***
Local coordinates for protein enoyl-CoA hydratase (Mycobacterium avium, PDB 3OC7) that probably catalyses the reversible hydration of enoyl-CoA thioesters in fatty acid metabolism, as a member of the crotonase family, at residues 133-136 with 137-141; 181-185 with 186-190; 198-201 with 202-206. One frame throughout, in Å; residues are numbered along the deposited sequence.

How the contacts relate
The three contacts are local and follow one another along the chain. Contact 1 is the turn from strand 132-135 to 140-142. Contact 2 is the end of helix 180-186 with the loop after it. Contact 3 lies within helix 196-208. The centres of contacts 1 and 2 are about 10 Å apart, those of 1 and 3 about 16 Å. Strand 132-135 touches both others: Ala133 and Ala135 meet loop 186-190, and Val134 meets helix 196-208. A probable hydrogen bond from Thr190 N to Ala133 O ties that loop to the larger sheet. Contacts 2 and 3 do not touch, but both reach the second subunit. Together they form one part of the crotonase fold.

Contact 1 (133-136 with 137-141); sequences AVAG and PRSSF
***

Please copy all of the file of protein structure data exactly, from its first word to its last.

Local coordinates for protein enoyl-CoA hydratase (Mycobacterium avium, PDB 3OC7) that probably catalyses the reversible hydration of enoyl-CoA thioesters in fatty acid metabolism, as a member of the crotonase family, at residues 133-136 with 137-141; 181-185 with 186-190; 198-201 with 202-206. One frame throughout, in Å; residues are numbered along the deposited sequence.

How the contacts relate
The three contacts are local and follow one another along the chain. Contact 1 is the turn from strand 132-135 to 140-142. Contact 2 is the end of helix 180-186 with the loop after it. Contact 3 lies within helix 196-208. The centres of contacts 1 and 2 are about 10 Å apart, those of 1 and 3 about 16 Å. Strand 132-135 touches both others: Ala133 and Ala135 meet loop 186-190, and Val134 meets helix 196-208. A probable hydrogen bond from Thr190 N to Ala133 O ties that loop to the larger sheet. Contacts 2 and 3 do not touch, but both reach the second subunit. Together they form one part of the crotonase fold.

Contact 1 (133-136 with 137-141); sequences AVAG and PRSSF